This little bit, though, bugs me:

San Jose, Calif., is one of the most high-tech cities in the U.S. Over the next few years, the city will create a social network on Wikiplanning that helps citizens learn about the city, chat over instant messaging, complete surveys and download city podcasts.

What bugs me is that the technology exists to deploy this, for free (see WordPress, BuddyPress, Jabber, etc.), right now.  And it’s easy to do!  A city might need a Linux server, but this can be deployed very quickly.  So why is this going to take years???  You can use these technologies to increase the communication with your citizens and stakeholders right now!

Ok, enough for now, I have to get back to unpacking.

When The Internet Goes Out

Early on April 9th, the City of Morgan Hill (California) experienced a mass internet outage, started by a targeted infrastructure attack.  Bruce Perens has a good outline of what happened, why, and the lessons to be learned.  Especially important are the local services that went down:

That attack demonstrated a severe fault in American infrastructure: its centralization. The city of Morgan Hill and parts of three counties lost 911 service, cellular mobile telephone communications, land-line telephone, DSL internet and private networks, central station fire and burglar alarms, ATMs, credit card terminals, and monitoring of critical utilities. In addition, resources that should not have failed, like the local hospital’s internal computer network, proved to be dependent on external resources, leaving the hospital with a “paper system” for the day.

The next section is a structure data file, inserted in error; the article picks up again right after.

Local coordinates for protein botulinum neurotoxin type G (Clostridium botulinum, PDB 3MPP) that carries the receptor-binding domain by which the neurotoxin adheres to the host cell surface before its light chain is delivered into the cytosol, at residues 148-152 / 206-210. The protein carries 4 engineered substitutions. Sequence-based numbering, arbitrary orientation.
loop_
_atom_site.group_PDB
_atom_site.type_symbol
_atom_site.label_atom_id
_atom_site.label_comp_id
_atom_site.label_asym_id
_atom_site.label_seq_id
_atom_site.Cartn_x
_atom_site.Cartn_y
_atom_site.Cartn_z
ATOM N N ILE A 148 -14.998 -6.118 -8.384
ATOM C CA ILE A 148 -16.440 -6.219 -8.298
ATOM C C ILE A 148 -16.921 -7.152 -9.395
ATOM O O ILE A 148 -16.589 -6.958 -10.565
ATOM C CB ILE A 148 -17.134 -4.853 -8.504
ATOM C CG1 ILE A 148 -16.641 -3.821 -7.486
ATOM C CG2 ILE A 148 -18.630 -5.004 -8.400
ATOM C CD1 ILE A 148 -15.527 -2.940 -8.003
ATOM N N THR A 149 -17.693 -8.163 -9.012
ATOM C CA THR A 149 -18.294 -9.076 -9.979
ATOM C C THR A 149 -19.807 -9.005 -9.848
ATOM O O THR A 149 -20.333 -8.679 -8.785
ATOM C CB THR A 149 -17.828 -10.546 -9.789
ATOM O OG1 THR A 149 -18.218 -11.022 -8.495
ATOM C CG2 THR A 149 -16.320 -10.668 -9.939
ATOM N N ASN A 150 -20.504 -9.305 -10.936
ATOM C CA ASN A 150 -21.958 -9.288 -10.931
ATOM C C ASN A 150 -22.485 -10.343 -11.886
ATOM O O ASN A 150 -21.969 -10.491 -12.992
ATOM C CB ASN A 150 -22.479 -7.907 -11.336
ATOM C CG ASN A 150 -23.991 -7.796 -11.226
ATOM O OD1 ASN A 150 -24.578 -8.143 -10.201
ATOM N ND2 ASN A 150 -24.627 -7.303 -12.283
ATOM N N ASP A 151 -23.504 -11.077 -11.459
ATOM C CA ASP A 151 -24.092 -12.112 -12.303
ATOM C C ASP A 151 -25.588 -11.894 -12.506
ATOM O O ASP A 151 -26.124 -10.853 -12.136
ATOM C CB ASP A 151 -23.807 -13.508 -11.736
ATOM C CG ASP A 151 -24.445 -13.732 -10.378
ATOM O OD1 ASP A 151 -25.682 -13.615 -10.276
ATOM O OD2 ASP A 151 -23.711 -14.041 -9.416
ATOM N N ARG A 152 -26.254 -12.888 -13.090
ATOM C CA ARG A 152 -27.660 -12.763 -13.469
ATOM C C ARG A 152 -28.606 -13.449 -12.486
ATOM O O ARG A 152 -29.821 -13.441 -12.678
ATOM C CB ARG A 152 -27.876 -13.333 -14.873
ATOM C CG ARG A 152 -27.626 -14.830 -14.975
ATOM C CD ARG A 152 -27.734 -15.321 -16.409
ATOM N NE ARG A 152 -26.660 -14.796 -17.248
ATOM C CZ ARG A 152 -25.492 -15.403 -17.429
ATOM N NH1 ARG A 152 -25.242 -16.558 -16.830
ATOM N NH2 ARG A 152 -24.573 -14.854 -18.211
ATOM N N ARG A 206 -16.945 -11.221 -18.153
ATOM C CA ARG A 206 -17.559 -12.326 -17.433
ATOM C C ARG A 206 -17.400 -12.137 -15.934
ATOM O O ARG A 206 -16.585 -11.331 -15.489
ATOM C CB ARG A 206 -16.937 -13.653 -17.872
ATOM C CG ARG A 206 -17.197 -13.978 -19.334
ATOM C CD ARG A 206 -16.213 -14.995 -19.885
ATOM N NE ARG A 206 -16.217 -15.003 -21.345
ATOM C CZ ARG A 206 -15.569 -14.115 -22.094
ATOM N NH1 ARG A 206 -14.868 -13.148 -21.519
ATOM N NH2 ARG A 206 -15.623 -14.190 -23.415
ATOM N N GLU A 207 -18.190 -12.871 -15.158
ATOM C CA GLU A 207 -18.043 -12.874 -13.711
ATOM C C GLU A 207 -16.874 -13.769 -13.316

The City of Morgan Hill, prepared for natural disaster, reacted quickly and used local amateur (ham) radio operators to reroute emergency services and other essential communications.  It is surprising (to me, at least) that the local community made it through this emergency with little harm.  The warning, though, should be clear: our communities are becoming dependent upon internet access, and when access goes down, so do many of our everyday systems.

Update (4/23/09) – Scott at the CIO Weblog provides a calmer reaction to the situation in Morgan Hill, but he still sees room for improvement:

My own preference is not to avoid new technologies and outsourced services, but instead to focus on independent and redundant lines of communication with which to reach them. This approach is much less reactionary, is less costly overall, and pays much greater dividends in the event of trouble than does basing all services at your own site.

The problem with this thought is when there is only one fiber provider in town, you are stuck with the level of redundancy the telecom company builds into their infrastructure.

… And 3.5 Inches of Snow Today

And today Lawrence got the snow. 3.5 inches to be sure. If I had finished my last final by dark, I would’ve been playing in the snow.

3.5 Inches of Snow Today

I’m finished with finals now! Fall semester at KU is finished, and I’m heading home for Christmas in the morning.

3 Degrees

3 Degrees

Seriously, 3 degrees is way too cold. This picture was taken very early this morning (don’t ask, it is finals week).